Volume 7 Supplement 1

Proceedings of the 13th International Conference on Malignancies in AIDS and Other Acquired Immunodeficiencies (ICMAOI)

Open Access

Anal HIV DNA is associated with high-risk HPV genotypes in anal cytology specimens obtained for anal neoplasia screening

  • Bruce Shiramizu1Email author,
  • Chin-Yuan Liang1,
  • Xumei Zhu2,
  • Melissa Agsalada1,
  • Ian Nagata1,
  • Kellie Kitamura1,
  • Jeffrey Killeen3,
  • J Michael Berry4 and
  • Marc Goodman2
Infectious Agents and Cancer20127(Suppl 1):P4


Published: 19 April 2012


High-grade anal neoplasia (AN) is associated with high-risk human papillomavirus (HPV) genotypes and is the precursor to anal cancer. Individuals infected with human immunodeficiency virus type 1 (HIV) continue to be at increased risk for AN even while on effective antiretroviral therapy (ART) with undetectable HIV RNA levels. The study was undertaken to assess HIV DNA from anal cytology specimens to determine if HIV DNA copy number was a factor for presence of high risk HPV genotypes.

Material and methods

Anal cytology specimens were obtained as part of an AN study according to guidelines approved by the local institutional review board. Anal HPV genotype, HIV DNA copy numbers, and cytology were obtained for each specimen. High-risk HPV genotypes included 16, 18, 31, 33, 35, 39, 45, 51, 52, 56, 58, 59, and 68. Analysis was performed by logistic regression model with high HPV risk as the response and HIV DNA copy numbers, anal Pap cytology results, and nadir CD4 cell counts as predictors. Lemeshow goodness-of-fit test was then performed to check model fit. Similar procedure was performed in sub-cohort of undetectable HIV RNA patients.


specimens were available from 38 males and 8 females. 52.2% of the specimens were negative for any HPV with 52.6% of males being HPV-positive compared to 25% of females. Of 46 specimens, 42 patients had undetectable HIV RNA level. The odds of having high-risk HPV genotypes among subjects with (x+100) copies of HIV DNA was 1.161 times the odds among subjects with x copies of HIV DNA (p=0.013). Inclusion of nadir CD4 count in the logistic regression model did not predict HPV risk. Distributions of HIV DNA were statistically different between normal and abnormal anal cytologies (p=0.009); median and interquartile HIV DNA copy numbers for abnormal and normal cytologies 792 (38-2100) and 27.5 (10-225), respectively, Figure 1. Anal cytology results were also associated with HPV risk (p=0.034). Patients with undetectable HIV RNA (n=42) had similar findings.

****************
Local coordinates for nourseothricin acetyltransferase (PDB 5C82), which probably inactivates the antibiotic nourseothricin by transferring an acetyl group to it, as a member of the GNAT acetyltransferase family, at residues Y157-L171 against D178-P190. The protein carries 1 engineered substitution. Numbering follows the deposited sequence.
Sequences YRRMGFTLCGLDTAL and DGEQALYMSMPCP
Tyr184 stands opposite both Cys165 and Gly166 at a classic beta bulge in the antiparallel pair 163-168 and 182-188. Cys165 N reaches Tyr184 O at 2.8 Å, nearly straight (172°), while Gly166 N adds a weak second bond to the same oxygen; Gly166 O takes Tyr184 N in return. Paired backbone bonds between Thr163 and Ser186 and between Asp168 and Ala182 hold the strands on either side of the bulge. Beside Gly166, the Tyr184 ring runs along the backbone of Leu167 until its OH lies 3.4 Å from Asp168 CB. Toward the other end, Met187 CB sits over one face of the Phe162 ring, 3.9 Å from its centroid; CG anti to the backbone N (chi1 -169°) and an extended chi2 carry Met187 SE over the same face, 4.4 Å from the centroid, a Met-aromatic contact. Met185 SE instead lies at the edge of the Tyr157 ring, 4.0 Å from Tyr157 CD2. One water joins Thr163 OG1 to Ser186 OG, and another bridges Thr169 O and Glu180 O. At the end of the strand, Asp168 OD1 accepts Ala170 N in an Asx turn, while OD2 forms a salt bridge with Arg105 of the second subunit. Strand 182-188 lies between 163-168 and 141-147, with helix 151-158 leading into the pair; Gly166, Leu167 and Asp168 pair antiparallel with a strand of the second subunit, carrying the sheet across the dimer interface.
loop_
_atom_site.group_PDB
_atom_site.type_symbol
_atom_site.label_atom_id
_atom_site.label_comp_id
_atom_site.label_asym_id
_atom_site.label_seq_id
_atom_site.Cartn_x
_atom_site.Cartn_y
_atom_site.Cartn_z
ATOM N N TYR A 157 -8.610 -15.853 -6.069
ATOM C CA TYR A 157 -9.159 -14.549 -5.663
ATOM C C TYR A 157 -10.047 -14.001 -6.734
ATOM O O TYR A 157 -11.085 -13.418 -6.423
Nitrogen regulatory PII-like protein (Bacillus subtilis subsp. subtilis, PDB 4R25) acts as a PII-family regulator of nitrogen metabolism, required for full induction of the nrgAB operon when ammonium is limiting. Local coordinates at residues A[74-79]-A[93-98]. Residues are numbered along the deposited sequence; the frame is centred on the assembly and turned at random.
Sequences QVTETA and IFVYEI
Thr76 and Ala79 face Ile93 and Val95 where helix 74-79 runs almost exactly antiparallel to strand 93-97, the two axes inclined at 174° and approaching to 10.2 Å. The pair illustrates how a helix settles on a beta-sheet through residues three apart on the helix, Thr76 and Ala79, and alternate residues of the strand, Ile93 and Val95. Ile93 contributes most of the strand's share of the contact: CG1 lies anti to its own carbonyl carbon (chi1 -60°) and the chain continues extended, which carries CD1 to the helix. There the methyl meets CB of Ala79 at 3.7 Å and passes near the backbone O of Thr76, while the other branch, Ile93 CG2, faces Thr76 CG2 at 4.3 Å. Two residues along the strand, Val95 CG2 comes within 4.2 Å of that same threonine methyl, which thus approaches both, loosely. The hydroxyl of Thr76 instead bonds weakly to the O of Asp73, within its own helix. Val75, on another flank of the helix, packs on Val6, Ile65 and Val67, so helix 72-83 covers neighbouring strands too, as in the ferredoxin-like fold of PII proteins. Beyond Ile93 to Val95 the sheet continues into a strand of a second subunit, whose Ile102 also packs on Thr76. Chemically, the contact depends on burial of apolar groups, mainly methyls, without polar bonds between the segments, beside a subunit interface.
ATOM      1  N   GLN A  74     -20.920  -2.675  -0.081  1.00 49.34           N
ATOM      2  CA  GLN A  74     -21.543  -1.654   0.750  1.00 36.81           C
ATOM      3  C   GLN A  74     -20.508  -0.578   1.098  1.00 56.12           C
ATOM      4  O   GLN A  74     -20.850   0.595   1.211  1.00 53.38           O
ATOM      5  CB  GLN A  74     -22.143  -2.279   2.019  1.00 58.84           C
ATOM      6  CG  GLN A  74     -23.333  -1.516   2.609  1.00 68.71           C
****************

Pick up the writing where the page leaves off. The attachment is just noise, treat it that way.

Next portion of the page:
Figure 1

Differences in HIV DNA distributions between normal and atypical anal Pap groups (p=0.011).


Individuals with higher HIV DNA copies in anal specimens were more likely to have high-risk HPV genotypes independent of nadir CD4 cell count. Abnormal anal cytologies were also associated with high-risk HPV. The association of HIV DNA copy number in anal specimens needs validation in future studies to determine the role in the pathogenesis of AN and high risk HPV. Grant support: RR011091, RR026136, CA121947, CA143727, CA096254.

Authors’ Affiliations

Hawaii Center of AIDS, University of Hawaii
University of Hawaii Cancer Center
Hawaii Department of Pathology, University of Hawaii
University of California


© Shiramizu et al; licensee BioMed Central Ltd. 2012

This article is published under license to BioMed Central Ltd. This is an open access article distributed under the terms of the Creative Commons Attribution License (http://creativecommons.org/licenses/by/2.0), which permits unrestricted use, distribution, and reproduction in any medium, provided the original work is properly cited.